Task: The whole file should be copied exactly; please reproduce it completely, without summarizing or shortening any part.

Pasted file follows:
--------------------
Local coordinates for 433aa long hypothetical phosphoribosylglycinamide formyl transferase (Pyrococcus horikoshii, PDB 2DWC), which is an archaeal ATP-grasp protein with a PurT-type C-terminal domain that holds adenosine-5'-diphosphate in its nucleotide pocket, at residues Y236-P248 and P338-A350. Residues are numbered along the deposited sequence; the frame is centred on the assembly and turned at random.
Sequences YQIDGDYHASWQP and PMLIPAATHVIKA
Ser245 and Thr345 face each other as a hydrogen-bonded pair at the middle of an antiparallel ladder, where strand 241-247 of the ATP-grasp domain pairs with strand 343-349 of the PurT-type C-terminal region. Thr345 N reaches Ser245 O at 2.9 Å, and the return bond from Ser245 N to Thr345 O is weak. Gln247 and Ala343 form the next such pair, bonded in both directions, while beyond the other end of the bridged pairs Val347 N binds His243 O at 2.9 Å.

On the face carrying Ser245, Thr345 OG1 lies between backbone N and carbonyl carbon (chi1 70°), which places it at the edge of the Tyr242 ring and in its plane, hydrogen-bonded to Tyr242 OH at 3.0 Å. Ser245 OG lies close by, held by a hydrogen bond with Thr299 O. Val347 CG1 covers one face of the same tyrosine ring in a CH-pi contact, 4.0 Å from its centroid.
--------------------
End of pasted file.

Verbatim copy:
Local coordinates for 433aa long hypothetical phosphoribosylglycinamide formyl transferase (Pyrococcus horikoshii, PDB 2DWC), which is an archaeal ATP-grasp protein with a PurT-type C-terminal domain that holds adenosine-5'-diphosphate in its nucleotide pocket, at residues Y236-P248 and P338-A350. Residues are numbered along the deposited sequence; the frame is centred on the assembly and turned at random.
Sequences YQIDGDYHASWQP and PMLIPAATHVIKA
Ser245 and Thr345 face each other as a hydrogen-bonded pair at the middle of an antiparallel ladder, where strand 241-247 of the ATP-grasp domain pairs with strand 343-349 of the PurT-type C-terminal region. Thr345 N reaches Ser245 O at 2.9 Å, and the return bond from Ser245 N to Thr345 O is weak. Gln247 and Ala343 form the next such pair, bonded in both directions, while beyond the other end of the bridged pairs Val347 N binds His243 O at 2.9 Å.

On the face carrying Ser245, Thr345 OG1 lies between backbone N and carbonyl carbon (chi1 70°), which places it at the edge of the Tyr242 ring and in its plane, hydrogen-bonded to Tyr242 OH at 3.0 Å. Ser245 OG lies close by, held by a hydrogen bond with Thr299 O. Val347 CG1 covers one face of the same tyrosine ring in a CH-pi contact, 4.0 Å from its centroid.